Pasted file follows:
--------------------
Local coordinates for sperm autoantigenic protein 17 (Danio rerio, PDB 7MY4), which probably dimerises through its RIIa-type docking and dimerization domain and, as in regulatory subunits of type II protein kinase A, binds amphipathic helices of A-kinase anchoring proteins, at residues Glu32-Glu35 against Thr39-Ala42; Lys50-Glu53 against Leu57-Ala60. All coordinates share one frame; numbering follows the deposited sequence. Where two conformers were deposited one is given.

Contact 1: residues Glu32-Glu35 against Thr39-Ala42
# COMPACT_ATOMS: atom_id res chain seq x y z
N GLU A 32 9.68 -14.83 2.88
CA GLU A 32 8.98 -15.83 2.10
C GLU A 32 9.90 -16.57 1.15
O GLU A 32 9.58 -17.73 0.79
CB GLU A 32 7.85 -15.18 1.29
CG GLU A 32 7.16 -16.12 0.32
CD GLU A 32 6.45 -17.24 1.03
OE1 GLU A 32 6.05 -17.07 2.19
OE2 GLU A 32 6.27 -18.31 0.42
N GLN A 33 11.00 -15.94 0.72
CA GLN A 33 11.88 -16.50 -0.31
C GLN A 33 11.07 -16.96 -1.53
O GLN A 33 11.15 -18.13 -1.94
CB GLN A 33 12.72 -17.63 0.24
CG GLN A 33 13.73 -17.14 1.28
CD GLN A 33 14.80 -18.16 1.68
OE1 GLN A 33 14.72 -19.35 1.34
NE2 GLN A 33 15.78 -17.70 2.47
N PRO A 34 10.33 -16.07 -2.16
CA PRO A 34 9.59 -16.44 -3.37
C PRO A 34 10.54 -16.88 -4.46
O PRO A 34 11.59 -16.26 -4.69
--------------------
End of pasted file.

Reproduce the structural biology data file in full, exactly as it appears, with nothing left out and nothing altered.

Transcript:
Local coordinates for sperm autoantigenic protein 17 (Danio rerio, PDB 7MY4), which probably dimerises through its RIIa-type docking and dimerization domain and, as in regulatory subunits of type II protein kinase A, binds amphipathic helices of A-kinase anchoring proteins, at residues Glu32-Glu35 against Thr39-Ala42; Lys50-Glu53 against Leu57-Ala60. All coordinates share one frame; numbering follows the deposited sequence. Where two conformers were deposited one is given.

Contact 1: residues Glu32-Glu35 against Thr39-Ala42
# COMPACT_ATOMS: atom_id res chain seq x y z
N GLU A 32 9.68 -14.83 2.88
CA GLU A 32 8.98 -15.83 2.10
C GLU A 32 9.90 -16.57 1.15
O GLU A 32 9.58 -17.73 0.79
CB GLU A 32 7.85 -15.18 1.29
CG GLU A 32 7.16 -16.12 0.32
CD GLU A 32 6.45 -17.24 1.03
OE1 GLU A 32 6.05 -17.07 2.19
OE2 GLU A 32 6.27 -18.31 0.42
N GLN A 33 11.00 -15.94 0.72
CA GLN A 33 11.88 -16.50 -0.31
C GLN A 33 11.07 -16.96 -1.53
O GLN A 33 11.15 -18.13 -1.94
CB GLN A 33 12.72 -17.63 0.24
CG GLN A 33 13.73 -17.14 1.28
CD GLN A 33 14.80 -18.16 1.68
OE1 GLN A 33 14.72 -19.35 1.34
NE2 GLN A 33 15.78 -17.70 2.47
N PRO A 34 10.33 -16.07 -2.16
CA PRO A 34 9.59 -16.44 -3.37
C PRO A 34 10.54 -16.88 -4.46
O PRO A 34 11.59 -16.26 -4.69